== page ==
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PeerJ. 2020 Mar 11;8:e8748. doi: 10.7717/peerj.8748. eCollection 2020.

Association of sleep among 30 antidepressants: a population-wide adverse drug reaction study, 2004-2019.

Author information

1
Independent Researcher, Kansas, United States of America.
2
Independent Neurophysiology Unit, Department of Psychiatry, Medical University of Lublin, Lublin, Poland.

Abstract

Background:

Sleep is one of the most essential processes required to maintain a healthy human life, and patients experiencing psychiatric illness often experience an inability to sleep. The aim of this study is to test the hypothesis that antidepressant compounds with strong binding affinities for the serotonin 5-HT2C receptor, histamine H1 receptors, or norepinephrine transporter (NET) will be associated with the highest odds of somnolence.

Methods:

Post-marketing cases of patient adverse drug reactions were obtained from the United States Food and Drug Administration Adverse Events Reporting System (FAERS) during the reporting window of January 2004 to September 2019. Disproportionality analyses of antidepressants reporting somnolence were calculated using the case/non-case method. The reporting odds-ratios (ROR) and corresponding 95% confidence interval (95% CI) were computed and all computations and graphing conducted in R.

Results:

There were a total of 69,196 reported cases of somnolence out of a total of 7,366,864 cases reported from January 2004 to September 2019. Among the 30 antidepressants assessed, amoxapine (n = 16) reporting odds-ratio (ROR) = 7.1 (95% confidence interval [CI] [4.3-11.7]), atomoxetine (n = 1,079) ROR = 6.6 (95% CI [6.2-7.1]), a compound generally approved for attention deficit hyperactivity disorder (ADHD), and maprotiline (n = 18) ROR = 6.3 (95% CI, 3.9-10.1) were the top three compounds ranked with the highest reporting odds of somnolence. In contrast, vortioxetine (n = 52) ROR = 1.3 (95% CI [1.0-1.8]), milnacipran (n = 58) ROR = 2.1 (95% CI [1.7-2.8]), and bupropion (n = 1,048) ROR = 2.2 (95% CI [2.1-2.4]) are least significantly associated with somnolence. Moreover, levomilnacipran (n = 1) ROR = 0.4 (95% CI [0.1-2.9]) was not associated with somnolence.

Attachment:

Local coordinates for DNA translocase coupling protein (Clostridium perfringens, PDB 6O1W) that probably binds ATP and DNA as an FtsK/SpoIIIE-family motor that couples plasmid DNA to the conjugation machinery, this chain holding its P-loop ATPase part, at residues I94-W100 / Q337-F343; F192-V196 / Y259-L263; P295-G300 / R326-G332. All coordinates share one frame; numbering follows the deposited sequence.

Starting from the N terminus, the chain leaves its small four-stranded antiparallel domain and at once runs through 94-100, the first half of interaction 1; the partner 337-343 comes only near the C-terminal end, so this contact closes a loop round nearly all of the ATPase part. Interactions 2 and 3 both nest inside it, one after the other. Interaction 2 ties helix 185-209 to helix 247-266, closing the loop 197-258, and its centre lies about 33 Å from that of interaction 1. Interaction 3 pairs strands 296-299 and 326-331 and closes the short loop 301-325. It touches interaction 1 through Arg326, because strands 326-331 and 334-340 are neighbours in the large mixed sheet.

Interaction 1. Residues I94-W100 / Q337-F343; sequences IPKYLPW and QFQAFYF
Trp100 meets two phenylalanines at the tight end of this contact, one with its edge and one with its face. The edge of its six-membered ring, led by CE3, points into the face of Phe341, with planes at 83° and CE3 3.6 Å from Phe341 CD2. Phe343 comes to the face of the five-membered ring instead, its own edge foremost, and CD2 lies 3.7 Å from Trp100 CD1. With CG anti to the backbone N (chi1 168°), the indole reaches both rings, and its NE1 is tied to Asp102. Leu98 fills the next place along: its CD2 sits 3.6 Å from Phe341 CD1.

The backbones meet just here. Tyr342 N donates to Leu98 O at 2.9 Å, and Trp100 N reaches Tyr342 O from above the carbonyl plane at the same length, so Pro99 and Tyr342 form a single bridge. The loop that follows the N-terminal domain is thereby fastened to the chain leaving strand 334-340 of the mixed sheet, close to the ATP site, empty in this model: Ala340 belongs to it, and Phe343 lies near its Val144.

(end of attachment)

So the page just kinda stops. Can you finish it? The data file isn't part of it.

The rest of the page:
Conclusion:

Among the thirty tested antidepressants, consistent with the original hypothesis, amoxepine has strongest 5-HT2C receptor binding affinity and has the highest reporting odds of somnolence. Atomoxetine, ranked second in reporting odds of somnolence overall, binds to the NET with with the strongest binding affinity among the thirty compounds. Mirtazapine, a tetracyclic antidepressant, was ranked 11th in reporting odds of somnolence and had the strongest H1 receptor binding affinity. This study provides an informative ranking of somnolence among thirty antidepressant compounds with an already wide array of clinical indications as well as provides insight into potential drug repurposing in psychopharmacology.

KEYWORDS:

CYP2C19 poor metabolizers; CYP2D6 poor metabolizers; Clinical pharmacology; Depression and anxiety; Glymphatic system; Insomnia; Pharmacogenomics; Psychopharmacology; Sleep; Somnolence

Conflict of interest statement

The author declares there are no competing interests.

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